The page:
By: Jane Goorden

To be successful on the Dutch market, it’s important to be aware of the cultural norms and values that apply here. What are the most important cultural differences between the UK and the Netherlands? Is there anything that you might find strange that Dutch people would consider completely normal? How do you prepare for dealing with these types of cultural differences?

Direct communication

One aspect of Dutch culture that stands out is the typical Dutch direct communication. The Dutch get straight to the point, which could come across as impolite or rude. The Netherlands is a country where low-context communication is common. Spoken words are taken literally. The UK tends to be somewhere between low and high-context in terms of communication. In the UK, body language, facial expressions and the speaker’s age and position are just as important as the spoken language used. In the Netherlands, what is actually being said outweighs other factors.

Being on time

In the Netherlands, being on time means arriving just before your appointment. Dutch people carefully plan their schedules and every minute you’re late means a minute less of their time is available for you. It’s also possible that if you are very late, the appointment gets cancelled. By the same token, it is also frowned upon if you are too early. The Dutch keep strict schedules. If you are half an hour early, they probably won’t be ready for you.

Personal space

Every culture has different views on personal space. In the Netherlands, it is common to keep a distance of about half an arm’s length between yourself and your conversation partner. This distance is much greater in the United States or Asia for example, but much smaller in places such as Greece or Indonesia. In the Netherlands, it is considered inappropriate to be very amicable. Business meetings start with a handshake, not a hug or kisses on the cheek. Business meetings are also concluded with a handshake.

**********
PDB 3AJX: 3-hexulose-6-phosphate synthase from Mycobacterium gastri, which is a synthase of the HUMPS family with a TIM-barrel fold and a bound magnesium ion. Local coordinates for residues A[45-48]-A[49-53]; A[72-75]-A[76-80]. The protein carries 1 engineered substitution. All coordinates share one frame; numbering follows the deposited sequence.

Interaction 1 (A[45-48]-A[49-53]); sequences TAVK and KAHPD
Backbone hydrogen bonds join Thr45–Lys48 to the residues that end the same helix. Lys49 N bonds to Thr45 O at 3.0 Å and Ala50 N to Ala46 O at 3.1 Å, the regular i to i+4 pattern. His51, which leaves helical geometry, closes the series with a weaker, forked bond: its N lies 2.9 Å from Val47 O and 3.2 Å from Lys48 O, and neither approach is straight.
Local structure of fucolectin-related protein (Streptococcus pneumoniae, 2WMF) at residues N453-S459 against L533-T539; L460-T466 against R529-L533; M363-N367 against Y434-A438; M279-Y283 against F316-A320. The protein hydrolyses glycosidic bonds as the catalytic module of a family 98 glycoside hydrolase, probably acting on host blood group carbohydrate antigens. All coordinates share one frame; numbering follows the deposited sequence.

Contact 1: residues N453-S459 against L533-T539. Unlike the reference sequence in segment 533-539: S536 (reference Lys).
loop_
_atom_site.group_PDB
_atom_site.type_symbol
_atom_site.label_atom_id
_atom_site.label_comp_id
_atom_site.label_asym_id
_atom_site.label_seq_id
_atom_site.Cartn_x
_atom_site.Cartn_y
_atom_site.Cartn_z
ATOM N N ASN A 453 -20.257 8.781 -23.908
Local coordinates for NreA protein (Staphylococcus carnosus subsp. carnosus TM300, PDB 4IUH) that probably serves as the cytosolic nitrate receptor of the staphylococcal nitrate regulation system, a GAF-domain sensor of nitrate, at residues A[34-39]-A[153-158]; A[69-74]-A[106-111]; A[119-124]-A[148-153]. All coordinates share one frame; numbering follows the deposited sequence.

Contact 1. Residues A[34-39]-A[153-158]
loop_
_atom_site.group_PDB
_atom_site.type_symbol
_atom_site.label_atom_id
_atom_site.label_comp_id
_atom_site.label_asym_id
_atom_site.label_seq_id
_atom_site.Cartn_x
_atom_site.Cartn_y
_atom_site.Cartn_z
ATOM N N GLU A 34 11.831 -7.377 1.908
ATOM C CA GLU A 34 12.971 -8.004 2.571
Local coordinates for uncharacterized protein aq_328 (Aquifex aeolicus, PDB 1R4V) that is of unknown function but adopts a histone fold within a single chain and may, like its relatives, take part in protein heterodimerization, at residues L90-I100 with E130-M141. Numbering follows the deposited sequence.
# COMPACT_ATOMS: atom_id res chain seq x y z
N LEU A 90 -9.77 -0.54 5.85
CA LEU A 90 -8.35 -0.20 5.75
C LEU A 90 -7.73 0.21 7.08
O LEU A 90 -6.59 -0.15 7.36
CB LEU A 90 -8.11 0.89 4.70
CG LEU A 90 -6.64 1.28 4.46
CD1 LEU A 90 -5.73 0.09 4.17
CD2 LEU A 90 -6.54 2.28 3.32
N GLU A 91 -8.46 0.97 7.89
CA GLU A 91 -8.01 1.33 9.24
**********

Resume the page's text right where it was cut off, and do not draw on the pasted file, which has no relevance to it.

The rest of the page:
Hierarchy in the Netherlands

More and more Dutch companies are in favour of reducing hierarchy in the workplace. Although there are supervisors and directors, communication is usually open and equal. In the Netherlands, if you disagree with your boss, you say so. If you have a work-related issue, even if it is with your supervisor or boss, you say so. Please bear these cultural differences in mind when hiring Dutch employees.

Just be normal, that’s crazy enough

A common Dutch expression is ‘Doe maar gewoon, dan doe je al gek genoeg’, which basically means ‘just act normal, that’s crazy enough’. Dutch people are very down to earth and tend not to accept behaviour that is slightly more unusual, dramatic or over the top. You will notice that employees who focus attention on themselves or show too much ambition are usually not very popular. Everyone works hard, in their own way, but pompous behaviour and arrogance are not appreciated.

Relocating to the Netherlands?

Brexit Amsterdam offers translation services and training courses to help you make the transition as smoothly as possible: